Anyone who lives on a ranch knows about manure and most of us have been up-close and personal with the stuff more than once. Liquid gold, as far as I’m concerned, but if you’re the one on the receiving end of the poop it’s not always quite as amusing. My daughter had a narrow escape a while back.
We were milking and Maybelle the cow cocked her tail. Since my daughter was standing behind the cow at the moment, I suggested she might want to step sideways. And a good thing she did, too, as right in the middle of evacuating her bowels, Maybelle coughed. A jet-propelled stream of manure shot out the rear end of the cow and landed about six feet behind her. Naturally, I was rolling on the floor with laughter, while my wide-eyed child cursed. I pointed out to her how lucky she was to have moved when I suggested it and we speculated on the reaction had it been the oldest granddaughter standing there.
S–t happens. It happens on your boots and your pants and your hands, and sometimes, if you’re really unlucky, on your face and in your mouth. I’ve always operated on the principle that you just clean off what you can and go on with the day. I figure if I support my immune system, a little manure is not going to be the end of me.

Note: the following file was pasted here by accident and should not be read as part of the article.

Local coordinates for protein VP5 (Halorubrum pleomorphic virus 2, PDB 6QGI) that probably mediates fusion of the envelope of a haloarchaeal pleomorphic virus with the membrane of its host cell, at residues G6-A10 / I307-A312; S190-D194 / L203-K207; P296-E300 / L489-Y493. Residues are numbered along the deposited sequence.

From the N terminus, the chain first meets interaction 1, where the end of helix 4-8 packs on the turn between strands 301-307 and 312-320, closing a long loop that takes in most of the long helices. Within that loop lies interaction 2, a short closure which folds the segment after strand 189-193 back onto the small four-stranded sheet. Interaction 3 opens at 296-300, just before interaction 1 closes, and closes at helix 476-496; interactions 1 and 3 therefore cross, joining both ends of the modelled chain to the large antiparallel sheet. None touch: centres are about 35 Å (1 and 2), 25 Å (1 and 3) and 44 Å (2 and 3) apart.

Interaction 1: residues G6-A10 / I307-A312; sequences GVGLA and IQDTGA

I tell this story to make the point that we are much too paranoid these days about germs and the substances bearing germs we may encounter. Basic cleanliness will keep almost everything at bay in the home and ranch environment. Sterility is necessary in operating rooms or for patients who have just had a bone marrow transplant and have literally no immunity. In real life, we need to accept that the kids will get filthy. They will be licked on the face by dogs, they will come to the table with hands that look as if they’ve been digging in the mud – because they have – they will pick things up off the floor and put them in their mouths. Boots will come into the house with manure on them. Dogs will bring home a moldy bone that they buried a few months ago and have just dug up. Cats will bring home all manner of freshly killed rodents and want to drop them on the carpet.
When you look at it from that perspective, what’s a little manure?
Do you read ”Liquid Gold – The Lore and Logic of Using Urine to Grow Plants” By Carol Steinfeld? Its a great green books .
Liquid Gold shows how urine is used worldwide to grow food and landscapes, while protecting the environment, saving its users the cost of fertilizer, and reconnecting people to the land and the nutrient cycles that sustain them.
Have a nice day
Yes, goats do have an advantage in that respect. I have no experience with them because my dearly beloved spouse HATES goats. Maybelle usually does her business as soon as she sees us coming and before she comes in the milking shed, so I can’t really complain.
One of the reasons I prefer goats to cows for small homestead dairy — their manure is, shall we say, more easily managed. I’ve NEVER seen goat berries propelled more than a few inches, and they nicely roll out of the way when you give them a gentle kick.
Also, I’ve NEVER had a goat have an “accident” on the milking stand, whereas I’ve seen cows splash all over the place in the middle of a milking.